Thursday, 10 April 2008

Korean investors slam ‘trial by publicity’ of Hanjin

Senator Legarda: are you listening? Or just posturing?
Non Alquitran
The Philippine Star

South Korean investors have decried the “trial by publicity” of Hanjin Heavy Industries & Construction Ltd. in connection with allegations that the conglomerate violated Philippine environment laws with its construction of a multi-level two-building apartment complex for its Korean personnel in the rainforest of the Subic Freeport.

In a statement, the Korean Chamber of Commerce Philippines Inc. (KCCP) said local media and some politicians raised the accusations against Hanjin “without due process and protection.”

“This incident against Hanjin is dampening the foreign investors’ attitude toward the investment climate in the Philippines,” the statement read.

It said the controversy “betrays the real situation in the Philippine investment climate” where the “sanctity and stability of contracts are not protected.”

“In an incident such as this where a foreign investor complies with all the required government processes and permits and yet is made vulnerable to attacks and accusations of law breaking, who would dare to venture an investment in the Philippines?” KCCP asked.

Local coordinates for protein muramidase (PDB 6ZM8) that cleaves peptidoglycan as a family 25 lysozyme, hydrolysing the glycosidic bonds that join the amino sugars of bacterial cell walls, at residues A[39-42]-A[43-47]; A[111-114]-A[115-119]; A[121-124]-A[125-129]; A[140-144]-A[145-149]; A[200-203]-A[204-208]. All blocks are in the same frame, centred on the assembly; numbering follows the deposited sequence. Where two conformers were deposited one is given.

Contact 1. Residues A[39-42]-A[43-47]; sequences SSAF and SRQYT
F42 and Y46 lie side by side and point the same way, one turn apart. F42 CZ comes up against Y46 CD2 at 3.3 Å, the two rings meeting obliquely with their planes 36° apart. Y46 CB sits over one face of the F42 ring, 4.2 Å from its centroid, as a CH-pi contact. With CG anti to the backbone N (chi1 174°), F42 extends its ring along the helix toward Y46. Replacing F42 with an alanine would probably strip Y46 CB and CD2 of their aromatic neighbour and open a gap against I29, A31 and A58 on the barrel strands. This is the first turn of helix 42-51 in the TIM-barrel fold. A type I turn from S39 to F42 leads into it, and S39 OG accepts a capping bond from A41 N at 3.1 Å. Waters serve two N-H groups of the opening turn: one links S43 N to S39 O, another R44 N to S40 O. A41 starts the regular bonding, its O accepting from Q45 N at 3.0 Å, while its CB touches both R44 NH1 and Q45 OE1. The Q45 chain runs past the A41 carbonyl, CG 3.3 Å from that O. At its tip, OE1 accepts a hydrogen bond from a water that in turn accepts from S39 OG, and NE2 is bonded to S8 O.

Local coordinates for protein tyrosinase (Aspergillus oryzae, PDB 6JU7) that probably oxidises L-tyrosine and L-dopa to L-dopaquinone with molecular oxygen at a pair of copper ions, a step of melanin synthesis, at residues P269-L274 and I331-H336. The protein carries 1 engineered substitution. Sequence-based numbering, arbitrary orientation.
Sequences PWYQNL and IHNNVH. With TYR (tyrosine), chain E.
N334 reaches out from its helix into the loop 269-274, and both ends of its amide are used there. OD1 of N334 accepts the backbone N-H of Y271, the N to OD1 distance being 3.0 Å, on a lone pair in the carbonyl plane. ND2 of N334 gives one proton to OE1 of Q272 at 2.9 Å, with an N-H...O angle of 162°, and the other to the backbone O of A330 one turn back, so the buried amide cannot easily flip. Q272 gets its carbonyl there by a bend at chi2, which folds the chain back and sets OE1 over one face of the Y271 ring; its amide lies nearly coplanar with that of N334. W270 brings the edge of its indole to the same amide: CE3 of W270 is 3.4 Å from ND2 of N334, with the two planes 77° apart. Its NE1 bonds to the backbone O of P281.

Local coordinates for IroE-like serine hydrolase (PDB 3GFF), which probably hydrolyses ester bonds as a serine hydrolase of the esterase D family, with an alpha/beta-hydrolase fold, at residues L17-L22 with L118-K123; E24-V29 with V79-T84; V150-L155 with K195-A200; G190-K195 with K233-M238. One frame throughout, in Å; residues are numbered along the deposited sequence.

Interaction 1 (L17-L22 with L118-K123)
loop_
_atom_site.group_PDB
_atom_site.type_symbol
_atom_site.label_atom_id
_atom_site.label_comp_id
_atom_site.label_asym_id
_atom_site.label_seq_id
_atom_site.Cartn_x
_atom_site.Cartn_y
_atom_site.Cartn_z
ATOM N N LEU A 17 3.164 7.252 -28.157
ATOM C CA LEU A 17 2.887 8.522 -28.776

KCCP said Hanjin has “never violated any Philippine law” and that its $1.65-billion investment in Subic has generated 10,000 local jobs and will create 10,000 more “when operation is in full swing.”

It said Hanjin is building the largest shipbuilding facility in the Philippines and is “seriously considering” a similar but bigger investment in Mindanao.

“This has been cited as a big achievement for the Philippines economically,” KCCP said. “With this issue, the KCCP is alarmed that investors like Hanjin heed the Philippine government’s invitations, but in the end is merely tagged as a brazen violator of public order and is exposed to unwarranted attacks and cloud of suspicion without proper verification,” KCCP said.

KCCP, through its president Jae J. Jang, said the Subic Bay Metropolitan Authority itself said that Hanjin secured the necessary environmental and building permits before it began constructing the two-building complex.

“These permits were applied for observing the procedures and processes required by the respective governmental agencies,” KCCP said. “Everything has been in order and legal.”

KCCP said even media reports admitted that the construction site had long been cleared of trees before Hanjin’s construction work began and that it used to be an ammunition storage facility of the US Navy. “It is highly uncalled for to say that Hanjin has disregarded environmental laws by constructing the two condominium buildings,” it said.

“As such the KCCP condemns the reports which have implied that Hanjin has had no regard for the environment and calls for balanced and objective reporting.”

KCCP said the accusations were ill-timed because the project being questioned is almost finished.

“If the underlying issue has always been environmental protection, then any issues regarding the construction should have been raised at the onset of the building activities, not toward its conclusion,” it said.

“Why is the issue raised only now when the buildings are already 95 percent complete? If the environmental implications of the construction are pressing and urgent why wait over a year before raising it?” KCCP asked. “The protest against it could have been raised from day one.”